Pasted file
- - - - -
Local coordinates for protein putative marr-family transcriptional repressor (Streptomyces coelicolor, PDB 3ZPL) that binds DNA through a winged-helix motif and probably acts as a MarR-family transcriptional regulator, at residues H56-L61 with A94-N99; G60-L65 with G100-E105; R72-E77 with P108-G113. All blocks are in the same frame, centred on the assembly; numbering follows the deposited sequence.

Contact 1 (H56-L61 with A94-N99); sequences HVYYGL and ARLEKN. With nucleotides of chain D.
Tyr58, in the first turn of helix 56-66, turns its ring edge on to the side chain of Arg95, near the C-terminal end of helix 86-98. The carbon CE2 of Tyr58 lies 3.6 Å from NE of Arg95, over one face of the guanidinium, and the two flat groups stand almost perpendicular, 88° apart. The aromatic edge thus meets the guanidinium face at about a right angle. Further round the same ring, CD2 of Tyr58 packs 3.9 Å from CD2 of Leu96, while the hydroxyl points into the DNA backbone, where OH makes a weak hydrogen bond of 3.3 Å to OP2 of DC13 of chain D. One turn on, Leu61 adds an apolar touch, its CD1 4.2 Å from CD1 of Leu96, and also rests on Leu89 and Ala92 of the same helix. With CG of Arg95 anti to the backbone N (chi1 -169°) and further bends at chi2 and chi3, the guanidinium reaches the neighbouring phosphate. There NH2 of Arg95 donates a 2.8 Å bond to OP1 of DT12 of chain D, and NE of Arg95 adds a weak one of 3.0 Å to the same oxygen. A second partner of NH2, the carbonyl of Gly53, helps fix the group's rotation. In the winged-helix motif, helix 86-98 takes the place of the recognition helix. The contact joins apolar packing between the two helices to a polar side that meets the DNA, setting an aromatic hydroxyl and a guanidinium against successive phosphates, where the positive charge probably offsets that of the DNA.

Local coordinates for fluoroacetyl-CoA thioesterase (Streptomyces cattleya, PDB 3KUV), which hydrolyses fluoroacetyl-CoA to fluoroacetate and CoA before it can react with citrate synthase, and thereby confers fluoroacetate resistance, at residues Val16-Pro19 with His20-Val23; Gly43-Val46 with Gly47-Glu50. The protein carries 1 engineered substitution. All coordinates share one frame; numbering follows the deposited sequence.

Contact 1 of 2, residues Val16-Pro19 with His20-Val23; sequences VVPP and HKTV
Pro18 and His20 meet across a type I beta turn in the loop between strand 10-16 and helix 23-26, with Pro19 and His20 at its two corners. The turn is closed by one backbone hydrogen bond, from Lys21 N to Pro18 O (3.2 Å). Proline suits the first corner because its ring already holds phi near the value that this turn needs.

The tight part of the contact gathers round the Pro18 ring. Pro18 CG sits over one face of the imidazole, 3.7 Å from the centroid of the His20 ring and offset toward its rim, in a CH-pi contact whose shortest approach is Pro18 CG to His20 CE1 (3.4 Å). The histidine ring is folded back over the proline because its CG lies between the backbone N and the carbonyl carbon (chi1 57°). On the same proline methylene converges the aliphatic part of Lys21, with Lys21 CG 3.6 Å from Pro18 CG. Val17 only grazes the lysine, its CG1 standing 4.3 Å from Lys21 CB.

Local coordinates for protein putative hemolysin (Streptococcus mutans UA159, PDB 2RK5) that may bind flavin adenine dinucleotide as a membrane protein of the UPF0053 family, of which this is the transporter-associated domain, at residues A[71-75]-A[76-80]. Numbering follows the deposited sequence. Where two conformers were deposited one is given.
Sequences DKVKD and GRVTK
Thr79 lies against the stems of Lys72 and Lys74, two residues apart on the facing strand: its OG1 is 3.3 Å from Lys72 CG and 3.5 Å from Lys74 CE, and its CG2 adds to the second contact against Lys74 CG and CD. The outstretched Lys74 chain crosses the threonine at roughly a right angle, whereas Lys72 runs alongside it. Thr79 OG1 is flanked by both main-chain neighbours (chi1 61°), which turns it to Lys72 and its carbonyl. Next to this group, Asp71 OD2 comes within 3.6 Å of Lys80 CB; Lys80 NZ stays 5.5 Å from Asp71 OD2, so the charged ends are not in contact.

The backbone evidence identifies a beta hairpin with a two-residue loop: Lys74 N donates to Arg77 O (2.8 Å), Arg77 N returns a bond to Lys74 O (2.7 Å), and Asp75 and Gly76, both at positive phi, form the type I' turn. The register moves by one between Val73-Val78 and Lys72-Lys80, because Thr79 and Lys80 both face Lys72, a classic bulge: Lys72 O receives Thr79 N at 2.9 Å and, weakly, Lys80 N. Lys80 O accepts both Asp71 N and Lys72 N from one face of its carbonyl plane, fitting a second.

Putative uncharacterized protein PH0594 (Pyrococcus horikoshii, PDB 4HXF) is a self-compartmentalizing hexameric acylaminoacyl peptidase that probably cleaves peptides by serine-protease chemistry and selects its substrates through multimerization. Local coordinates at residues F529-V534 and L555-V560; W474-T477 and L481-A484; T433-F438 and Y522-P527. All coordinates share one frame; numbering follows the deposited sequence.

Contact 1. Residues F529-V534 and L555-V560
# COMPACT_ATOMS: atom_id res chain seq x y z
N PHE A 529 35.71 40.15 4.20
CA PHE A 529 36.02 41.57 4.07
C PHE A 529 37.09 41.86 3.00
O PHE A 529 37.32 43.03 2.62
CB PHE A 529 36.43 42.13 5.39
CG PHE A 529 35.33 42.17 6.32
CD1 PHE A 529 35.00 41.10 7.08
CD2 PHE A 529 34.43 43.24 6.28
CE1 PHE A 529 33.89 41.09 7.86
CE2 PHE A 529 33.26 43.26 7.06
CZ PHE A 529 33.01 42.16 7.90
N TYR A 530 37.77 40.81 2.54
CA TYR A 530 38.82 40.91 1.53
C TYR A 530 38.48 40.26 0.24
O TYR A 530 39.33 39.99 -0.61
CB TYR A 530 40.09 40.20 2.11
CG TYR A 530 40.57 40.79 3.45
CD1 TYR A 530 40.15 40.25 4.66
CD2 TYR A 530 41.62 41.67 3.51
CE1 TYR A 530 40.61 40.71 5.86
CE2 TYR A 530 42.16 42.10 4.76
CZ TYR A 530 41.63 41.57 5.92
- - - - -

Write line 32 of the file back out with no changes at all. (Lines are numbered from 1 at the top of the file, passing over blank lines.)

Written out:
CD1 TYR A 530 40.15 40.25 4.66